I ate my last meal in Slovenia at Vila Podvin, a classy restaurant about the grounds of the former castle about the outskirts of Lake Bled. Chef Uros Stefelin holds a weekly farmers’ market which is working to recover heirloom varieties for example the powerfully sweet and seedy tepka pear. In his dining-room, he brings tradition forward together with his food, at the same time: sturgeon served with wild garlic and hops and also a gingery foam; dandelion soup drizzled with pumpkin oil. “My dishes must taste like they might have a one hundred year ago,” Stefelin explained. “I don’t need to change the flavor in our ingredients. But the combination—how you placed them together—that’s in which the creativity lies.”
The proof was inside the polenta. Lunch at Vila Podvin started with a tiny bowl of raw polenta topped by the centimeter-high disk which was brown within the outside, white about the inside. For a moment, I wasn’t sure the way to eat it. Did I pick-up the disk and require a bite? Cut it into smaller pieces? Surely I wasn’t intended to roll it from the uncooked grain? Fortunately, the waiter intervened. “Is Slovenian breakfast!” he beamed, and I pointed out that what I was taking a look at was an egg, the very best third shaved off, the remaining buried inside the polenta. I dipped my spoon involved with it and tasted sweet cornmeal, rich egg, and crisp, bacony waste fried pork fat. I had savored that specific combination before around my travels through Slovenia, but this version was more refined, more delicate. The thrill of discovery ran through me.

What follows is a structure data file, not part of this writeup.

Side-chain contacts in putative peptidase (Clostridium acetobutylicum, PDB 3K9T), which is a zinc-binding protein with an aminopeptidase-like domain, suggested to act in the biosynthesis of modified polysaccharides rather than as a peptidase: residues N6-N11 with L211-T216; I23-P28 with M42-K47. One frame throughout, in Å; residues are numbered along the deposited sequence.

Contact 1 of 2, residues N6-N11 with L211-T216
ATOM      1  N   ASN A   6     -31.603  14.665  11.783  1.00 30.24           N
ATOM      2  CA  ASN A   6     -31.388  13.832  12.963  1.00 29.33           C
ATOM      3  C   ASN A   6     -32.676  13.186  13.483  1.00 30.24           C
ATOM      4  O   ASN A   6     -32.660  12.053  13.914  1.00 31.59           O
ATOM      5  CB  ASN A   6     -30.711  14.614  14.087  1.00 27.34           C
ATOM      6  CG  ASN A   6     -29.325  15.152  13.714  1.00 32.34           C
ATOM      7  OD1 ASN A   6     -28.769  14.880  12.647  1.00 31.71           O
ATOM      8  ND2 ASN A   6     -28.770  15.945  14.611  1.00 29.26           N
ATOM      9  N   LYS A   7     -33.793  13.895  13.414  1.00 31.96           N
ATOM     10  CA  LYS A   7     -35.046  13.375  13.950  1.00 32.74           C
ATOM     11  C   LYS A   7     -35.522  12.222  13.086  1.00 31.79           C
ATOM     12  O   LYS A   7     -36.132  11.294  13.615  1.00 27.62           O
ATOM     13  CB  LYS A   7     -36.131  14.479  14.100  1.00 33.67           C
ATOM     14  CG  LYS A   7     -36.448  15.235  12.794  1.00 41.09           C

“If you need a revolution, you’ve got to lay the groundwork,” Ros had laughed and said at Hisa Franko. “In Denmark, that they that once René Redzepi arrived,” she said, referring on the chef at Noma, currently ranked best restaurant within the world. “We don’t are yet.” Ros and food writer Tomaz Srsen played on the notion of their country becoming the following big culinary destination. But I was required to wonder, is visiting Slovenia now prefer that time you traveled to Copenhagen hoping for the decent smørrebrød and discovered Noma’s fried reindeer lichen and musk ox tartare? Or when you went along to Spain looking to eat gazpacho and paella but found yourself at elBulli about the Catalan coast being served spherified olives and liquid-nitrogenized cotton candy? If a food revolution comes, doesn’t it look like a number of inspired individuals, sparsely scattered about the country, doing very delicious things?